Okay, so enough about clothing. What I really disagreed with Marie on was her theory for keeping or discarding books. She claims you should not be reading what the book is about, but rather just touching the cover and seeing if it sparks joy within you. Sorry, but that’s not how I work. She asks, “Do you feel joy when surrounded by books that you’ve never read?” YES. She believes that you’ve missed ideal time to read a book you own (re: immediately after buying it) then “someday” never comes and you’ll never get to that book. Well, despite having a frighteningly massive TBR, I do pick up books at random, even ones I’ve owned for years. She also notes that you should donate all these unread books and they’ll come back to you if they’re meant to. I don’t believe that either! And why would I donate a book I bought and then possibly someday buy it again?

It’s not to say I never purge my collection – I do get rid of books I didn’t enjoy after reading them and I will go through my shelves randomly and pick out books I know I’m not going to read and donate them. But it would be depressing to only own books I’ve read! I like living in a library, thanks.

I do need to go through some of my more sentimental possessions and find a better way to store them, but chances are I’ll always own a lot of “stuff” because I like owning stuff and things. I also neglected to thank my clothing that I was getting rid of or to toss a pinch of salt on something to remove bad karma. These are sort of cultural/mindset ideas that don’t gel with me and I don’t feel the need to perform them when discarding my things.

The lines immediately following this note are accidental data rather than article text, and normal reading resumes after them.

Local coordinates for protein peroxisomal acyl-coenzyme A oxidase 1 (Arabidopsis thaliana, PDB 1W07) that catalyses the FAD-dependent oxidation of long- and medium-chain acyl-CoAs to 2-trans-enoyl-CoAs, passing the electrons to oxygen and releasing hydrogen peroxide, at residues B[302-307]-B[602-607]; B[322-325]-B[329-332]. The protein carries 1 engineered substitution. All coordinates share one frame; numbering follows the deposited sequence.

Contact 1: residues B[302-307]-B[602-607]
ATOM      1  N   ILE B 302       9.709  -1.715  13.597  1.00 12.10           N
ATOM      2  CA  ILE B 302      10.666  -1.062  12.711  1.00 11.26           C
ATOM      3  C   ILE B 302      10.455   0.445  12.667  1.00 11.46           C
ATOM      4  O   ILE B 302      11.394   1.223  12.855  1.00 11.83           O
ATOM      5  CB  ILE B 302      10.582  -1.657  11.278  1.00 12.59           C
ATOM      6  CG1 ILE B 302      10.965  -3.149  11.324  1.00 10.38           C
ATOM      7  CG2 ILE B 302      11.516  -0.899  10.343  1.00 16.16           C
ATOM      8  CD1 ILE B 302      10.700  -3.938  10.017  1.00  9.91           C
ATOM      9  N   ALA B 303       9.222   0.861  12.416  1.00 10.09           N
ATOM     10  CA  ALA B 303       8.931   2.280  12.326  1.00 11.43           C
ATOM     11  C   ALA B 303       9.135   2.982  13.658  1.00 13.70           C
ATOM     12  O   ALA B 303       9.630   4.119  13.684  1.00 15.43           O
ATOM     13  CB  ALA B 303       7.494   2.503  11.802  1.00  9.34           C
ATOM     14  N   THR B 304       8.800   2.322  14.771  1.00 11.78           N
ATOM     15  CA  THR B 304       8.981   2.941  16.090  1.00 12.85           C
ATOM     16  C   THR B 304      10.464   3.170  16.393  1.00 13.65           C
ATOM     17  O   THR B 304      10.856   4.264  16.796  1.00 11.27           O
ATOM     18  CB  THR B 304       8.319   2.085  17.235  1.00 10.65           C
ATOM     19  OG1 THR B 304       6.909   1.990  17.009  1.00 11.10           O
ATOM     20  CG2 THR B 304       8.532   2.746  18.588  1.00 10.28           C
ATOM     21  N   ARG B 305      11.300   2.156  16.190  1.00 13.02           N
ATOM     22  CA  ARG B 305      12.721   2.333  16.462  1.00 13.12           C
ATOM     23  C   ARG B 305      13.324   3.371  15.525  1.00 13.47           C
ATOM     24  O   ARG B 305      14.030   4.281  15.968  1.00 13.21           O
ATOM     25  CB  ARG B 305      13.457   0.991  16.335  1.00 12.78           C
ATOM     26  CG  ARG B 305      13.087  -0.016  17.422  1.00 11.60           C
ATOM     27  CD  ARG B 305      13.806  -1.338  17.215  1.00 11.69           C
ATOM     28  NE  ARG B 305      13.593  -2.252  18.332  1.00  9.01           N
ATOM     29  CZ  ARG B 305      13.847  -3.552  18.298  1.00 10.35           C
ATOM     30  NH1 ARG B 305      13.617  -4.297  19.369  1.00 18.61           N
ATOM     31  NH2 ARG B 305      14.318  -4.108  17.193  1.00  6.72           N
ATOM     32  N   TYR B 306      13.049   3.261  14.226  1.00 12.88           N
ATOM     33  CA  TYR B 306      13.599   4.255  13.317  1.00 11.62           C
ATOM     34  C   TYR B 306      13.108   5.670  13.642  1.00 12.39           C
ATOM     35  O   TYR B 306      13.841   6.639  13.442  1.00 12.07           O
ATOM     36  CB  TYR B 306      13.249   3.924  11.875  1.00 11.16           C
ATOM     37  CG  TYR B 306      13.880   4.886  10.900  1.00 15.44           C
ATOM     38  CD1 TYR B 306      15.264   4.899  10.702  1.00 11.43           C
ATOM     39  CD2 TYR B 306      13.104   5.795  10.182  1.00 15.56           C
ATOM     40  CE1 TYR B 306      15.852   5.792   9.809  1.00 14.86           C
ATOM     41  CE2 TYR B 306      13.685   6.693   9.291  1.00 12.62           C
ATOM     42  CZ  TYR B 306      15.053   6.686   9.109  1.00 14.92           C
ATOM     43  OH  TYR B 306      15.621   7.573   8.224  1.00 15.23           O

I don’t necessarily think I’m the target audience for this book, but it did inspire me to get back into going through my clothing, which I appreciated.  I also understand the overall message, which is, don’t let items that don’t give you joy (or are functionally necessary, I suppose) clutter up your life. I think if you’re looking for a quick, animated summary of tips for organizing your whole home, you might enjoy this more than I did.

I received this book for free from Blogging for Books in exchange for an honest review. This does not affect my opinion of the book or the content of my review. All opinions in this post are my own.
Marie’s site.

4 thoughts on “Book Review: The Life-Changing Manga of Tidying Up

  1. I was intrigued by folding your clothes upright. But…I have to admit I’m not sure any of my books will “spark joy” within me simply if I touch the spines. Time for them all to go? 😀

    • After a couple weeks of testing, I’m still liking the upright folding. Some of my books would deff spark joy, but mostly the ones I’ve read. This book is definitely not got book hoarders/collectors.

  2. Nicole Contreras says:

    Maybe I should borrow this edition of the book. I have the regular one and I started it but stopped. I keep meaning to pick it up again but sometimes I feel like pick up a book about cleaning or read another book… so maybe as a manga I’d be like okay let’s do this. Though I admit her philosophy on cleaning up in relation to books, as kind of totally turned me off. Because no, I’m not getting rid of my books.

    • It’s deff a one size fits all approach and doesn’t seem to account for different lifestyles or collections. It’s clear to me it was written by someone with very different cultural views than myself